Introduction
Spherical harmonics are a set of functions that form an orthonormal basis of the space of squareintegrable functions on the threedimensional unit sphere. They play an important role in many scientific fields like chemistry, physics, and computer graphics. I will assume the reader is familiar with the mathematics and focus on describing a small C++ class that puts the theory into practice. The articles [1] and [2] provide a brief introduction into the theory behind spherical harmonics and illustrate their use with exemplary applications. Also note that I will only consider realvalued spherical harmonics. Whenever I refer to spherical harmonics in the following text, I implicitly mean real spherical harmonics.
The intention of this article is to present a class that users new to the topic can use to play around with and explore the field. (This is what I used it for.) Therefore, the class' interface is rather simple and only contains a few basic operations. It is also not directly suitable to be used in highaccuracy / highperformance numerical calculations.
The next section will briefly lay down the requirements for the class. The next section presents the most important parts of the code. The article then closes with a short summary.
Requirements
A class representing a spherical harmonic projection should fulfill the following requirements:

Construction:
Instances of the class should be constructable from function pointers or functors. The functions must take two real numbers as arguments (spherical coordinates) and return a real number (the function value). Upon construction, the function should be projected into SH coefficients by numerical integration. The user should be able to choose the integration method, numerical accuracy, and the order of approximation (i.e. the number of SH bands used). After construction, the function should not be used by the class.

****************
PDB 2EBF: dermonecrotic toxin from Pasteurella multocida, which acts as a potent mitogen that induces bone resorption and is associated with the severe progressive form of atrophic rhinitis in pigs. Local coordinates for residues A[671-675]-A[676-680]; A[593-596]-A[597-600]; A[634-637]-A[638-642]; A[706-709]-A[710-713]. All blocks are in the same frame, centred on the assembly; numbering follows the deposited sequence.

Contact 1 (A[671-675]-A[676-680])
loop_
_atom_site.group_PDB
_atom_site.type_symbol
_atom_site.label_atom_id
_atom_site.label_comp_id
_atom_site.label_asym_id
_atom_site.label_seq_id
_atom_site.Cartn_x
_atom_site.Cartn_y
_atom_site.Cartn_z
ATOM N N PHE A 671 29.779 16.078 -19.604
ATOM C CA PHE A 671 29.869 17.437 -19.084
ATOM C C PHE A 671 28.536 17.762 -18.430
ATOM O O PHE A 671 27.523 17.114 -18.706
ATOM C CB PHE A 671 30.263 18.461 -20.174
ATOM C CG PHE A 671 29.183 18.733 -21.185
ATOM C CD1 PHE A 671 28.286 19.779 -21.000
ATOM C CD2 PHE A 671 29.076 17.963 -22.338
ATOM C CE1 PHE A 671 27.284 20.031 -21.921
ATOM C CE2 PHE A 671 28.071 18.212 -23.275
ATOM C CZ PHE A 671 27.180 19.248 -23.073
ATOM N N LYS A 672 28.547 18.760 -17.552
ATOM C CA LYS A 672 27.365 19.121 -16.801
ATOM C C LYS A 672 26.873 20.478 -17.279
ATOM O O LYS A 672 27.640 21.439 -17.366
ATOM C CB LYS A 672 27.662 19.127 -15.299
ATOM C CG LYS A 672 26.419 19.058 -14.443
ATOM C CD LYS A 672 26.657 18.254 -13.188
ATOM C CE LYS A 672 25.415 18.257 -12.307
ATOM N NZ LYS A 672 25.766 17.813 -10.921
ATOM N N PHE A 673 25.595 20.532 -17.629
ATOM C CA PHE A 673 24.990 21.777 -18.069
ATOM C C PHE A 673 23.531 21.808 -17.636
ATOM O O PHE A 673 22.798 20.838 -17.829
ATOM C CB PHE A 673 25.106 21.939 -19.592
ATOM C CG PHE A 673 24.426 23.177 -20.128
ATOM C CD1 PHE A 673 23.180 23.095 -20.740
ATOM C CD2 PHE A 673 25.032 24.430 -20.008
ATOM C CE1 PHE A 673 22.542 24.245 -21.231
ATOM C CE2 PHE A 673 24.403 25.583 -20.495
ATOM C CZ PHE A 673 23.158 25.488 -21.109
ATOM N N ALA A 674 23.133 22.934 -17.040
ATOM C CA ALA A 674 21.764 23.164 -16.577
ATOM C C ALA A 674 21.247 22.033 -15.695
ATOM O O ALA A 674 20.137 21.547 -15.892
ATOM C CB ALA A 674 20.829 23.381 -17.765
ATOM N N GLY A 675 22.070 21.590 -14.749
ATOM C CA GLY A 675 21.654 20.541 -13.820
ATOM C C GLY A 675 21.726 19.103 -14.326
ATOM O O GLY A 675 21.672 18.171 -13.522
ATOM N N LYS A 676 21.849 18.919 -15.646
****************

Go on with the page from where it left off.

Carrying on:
For functions that have already been projected (e.g. because it can be done analytically for them), a constructor that takes a set of SH coefficients should be provided.
As the class should have value semantics, a copy constructor and a copy assignment operator should be supplied.
Implementation
This section will only explain the most important parts of the code. The full source code is available in the accompanying archive.
The class stub to start with is very simple. It is parameterizable and takes the floating point type as a template parameter. It has the number of bands and the SH coefficients as attributes:
template< typename TReal >
class SHProjection
{
public:
typedef std::vector<TReal> SHCoefficients;
private:
int m_numBands; SHCoefficients m_coefficients; }
The number of bands used is not a template parameter since it may be changed by some operations on the class. Then we have the basic accessors with read/write access to single coefficients but readonly access to the number of bands. The code is trivial but for completeness, here are the declarations:
const SHCoefficients& GetProjection() const;
const TReal GetCoefficient( int l, int m ) const;
void SetCoefficient( int l, int m, TReal value );
const TReal GetCoefficient( int i ) const;
void SetCoefficient( int i, TReal value );